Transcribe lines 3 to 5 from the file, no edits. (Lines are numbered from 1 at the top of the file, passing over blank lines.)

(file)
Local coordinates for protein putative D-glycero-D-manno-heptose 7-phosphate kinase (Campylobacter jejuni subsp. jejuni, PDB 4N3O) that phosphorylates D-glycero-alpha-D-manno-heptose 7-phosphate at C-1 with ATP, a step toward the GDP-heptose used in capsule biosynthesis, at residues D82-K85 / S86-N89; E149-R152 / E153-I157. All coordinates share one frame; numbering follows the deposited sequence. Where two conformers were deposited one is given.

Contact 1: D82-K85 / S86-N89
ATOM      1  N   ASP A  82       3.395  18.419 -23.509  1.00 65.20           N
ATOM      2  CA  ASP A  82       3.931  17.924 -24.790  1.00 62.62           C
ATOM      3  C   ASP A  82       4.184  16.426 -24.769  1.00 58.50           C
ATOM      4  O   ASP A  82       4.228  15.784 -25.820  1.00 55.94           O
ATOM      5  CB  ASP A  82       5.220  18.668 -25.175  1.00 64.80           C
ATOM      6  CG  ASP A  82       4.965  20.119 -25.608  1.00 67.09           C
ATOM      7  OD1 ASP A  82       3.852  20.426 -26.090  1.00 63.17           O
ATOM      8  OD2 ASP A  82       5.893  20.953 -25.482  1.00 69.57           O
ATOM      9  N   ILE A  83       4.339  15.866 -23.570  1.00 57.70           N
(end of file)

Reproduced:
ATOM      1  N   ASP A  82       3.395  18.419 -23.509  1.00 65.20           N
ATOM      2  CA  ASP A  82       3.931  17.924 -24.790  1.00 62.62           C
ATOM      3  C   ASP A  82       4.184  16.426 -24.769  1.00 58.50           C